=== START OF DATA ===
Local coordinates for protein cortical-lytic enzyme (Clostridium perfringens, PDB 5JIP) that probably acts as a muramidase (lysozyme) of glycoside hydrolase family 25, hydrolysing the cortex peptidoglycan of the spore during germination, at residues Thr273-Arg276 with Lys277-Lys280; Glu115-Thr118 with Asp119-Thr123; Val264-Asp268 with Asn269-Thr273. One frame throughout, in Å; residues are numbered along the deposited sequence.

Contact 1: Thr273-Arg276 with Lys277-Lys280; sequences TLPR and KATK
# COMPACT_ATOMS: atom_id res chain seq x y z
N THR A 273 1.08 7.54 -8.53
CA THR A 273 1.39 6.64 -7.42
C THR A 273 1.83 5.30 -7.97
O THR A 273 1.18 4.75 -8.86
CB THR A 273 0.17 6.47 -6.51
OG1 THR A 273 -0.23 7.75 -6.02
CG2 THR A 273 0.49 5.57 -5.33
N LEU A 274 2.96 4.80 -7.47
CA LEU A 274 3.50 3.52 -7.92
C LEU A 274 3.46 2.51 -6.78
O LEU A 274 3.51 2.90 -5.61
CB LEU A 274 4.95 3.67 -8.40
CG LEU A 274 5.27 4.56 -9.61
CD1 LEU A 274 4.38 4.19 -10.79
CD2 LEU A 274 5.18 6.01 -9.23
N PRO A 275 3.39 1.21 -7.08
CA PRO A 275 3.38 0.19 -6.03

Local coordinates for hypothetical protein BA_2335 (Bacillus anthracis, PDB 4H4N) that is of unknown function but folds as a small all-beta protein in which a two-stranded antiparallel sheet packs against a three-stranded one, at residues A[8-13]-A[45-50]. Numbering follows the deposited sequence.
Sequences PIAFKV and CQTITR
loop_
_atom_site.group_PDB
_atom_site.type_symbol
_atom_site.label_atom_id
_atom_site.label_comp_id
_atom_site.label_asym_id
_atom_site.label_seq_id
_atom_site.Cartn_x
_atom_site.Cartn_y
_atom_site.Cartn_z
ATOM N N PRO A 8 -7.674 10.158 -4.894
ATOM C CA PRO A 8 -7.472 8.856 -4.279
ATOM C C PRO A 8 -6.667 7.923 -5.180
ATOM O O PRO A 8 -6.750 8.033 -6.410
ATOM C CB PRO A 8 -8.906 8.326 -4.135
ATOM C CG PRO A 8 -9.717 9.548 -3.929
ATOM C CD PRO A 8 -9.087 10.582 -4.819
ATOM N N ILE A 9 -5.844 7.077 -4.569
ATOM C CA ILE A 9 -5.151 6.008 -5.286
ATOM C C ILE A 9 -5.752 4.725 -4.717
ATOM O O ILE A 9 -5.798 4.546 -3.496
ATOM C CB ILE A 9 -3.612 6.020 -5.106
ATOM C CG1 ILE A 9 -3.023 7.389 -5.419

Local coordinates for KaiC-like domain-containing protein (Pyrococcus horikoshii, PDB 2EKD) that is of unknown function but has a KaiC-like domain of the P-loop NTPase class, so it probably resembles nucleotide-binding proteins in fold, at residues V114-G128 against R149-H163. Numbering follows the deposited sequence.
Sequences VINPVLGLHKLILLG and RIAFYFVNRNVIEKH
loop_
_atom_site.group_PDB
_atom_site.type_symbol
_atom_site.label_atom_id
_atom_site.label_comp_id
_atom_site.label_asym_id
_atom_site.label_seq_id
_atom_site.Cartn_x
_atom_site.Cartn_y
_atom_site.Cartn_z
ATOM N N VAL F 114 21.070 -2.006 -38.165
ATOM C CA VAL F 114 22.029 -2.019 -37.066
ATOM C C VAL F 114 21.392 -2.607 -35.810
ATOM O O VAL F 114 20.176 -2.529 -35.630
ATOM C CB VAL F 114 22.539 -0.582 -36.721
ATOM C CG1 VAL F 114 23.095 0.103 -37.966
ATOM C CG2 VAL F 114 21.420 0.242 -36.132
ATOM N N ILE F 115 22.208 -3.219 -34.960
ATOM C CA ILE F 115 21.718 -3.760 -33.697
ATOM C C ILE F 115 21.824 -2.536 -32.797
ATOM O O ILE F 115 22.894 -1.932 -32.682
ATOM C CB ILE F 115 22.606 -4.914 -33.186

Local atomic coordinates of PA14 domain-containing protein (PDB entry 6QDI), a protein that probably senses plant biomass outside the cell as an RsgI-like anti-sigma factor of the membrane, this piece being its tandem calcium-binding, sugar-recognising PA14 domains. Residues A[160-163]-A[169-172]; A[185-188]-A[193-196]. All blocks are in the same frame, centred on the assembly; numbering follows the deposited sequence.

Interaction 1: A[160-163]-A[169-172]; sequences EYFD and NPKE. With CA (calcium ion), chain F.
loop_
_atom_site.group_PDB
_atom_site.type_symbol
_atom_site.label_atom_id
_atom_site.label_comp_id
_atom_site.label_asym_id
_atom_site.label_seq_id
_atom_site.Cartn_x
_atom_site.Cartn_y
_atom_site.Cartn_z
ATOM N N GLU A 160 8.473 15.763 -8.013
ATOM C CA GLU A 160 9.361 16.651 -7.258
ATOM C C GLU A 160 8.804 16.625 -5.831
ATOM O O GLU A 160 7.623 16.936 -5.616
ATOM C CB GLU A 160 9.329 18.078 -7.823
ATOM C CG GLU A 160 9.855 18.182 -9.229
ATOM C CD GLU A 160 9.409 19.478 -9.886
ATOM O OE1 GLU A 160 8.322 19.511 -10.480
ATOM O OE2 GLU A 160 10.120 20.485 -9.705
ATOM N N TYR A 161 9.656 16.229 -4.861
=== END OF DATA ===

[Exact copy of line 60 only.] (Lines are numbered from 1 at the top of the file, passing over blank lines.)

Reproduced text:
ATOM C C VAL F 114 21.392 -2.607 -35.810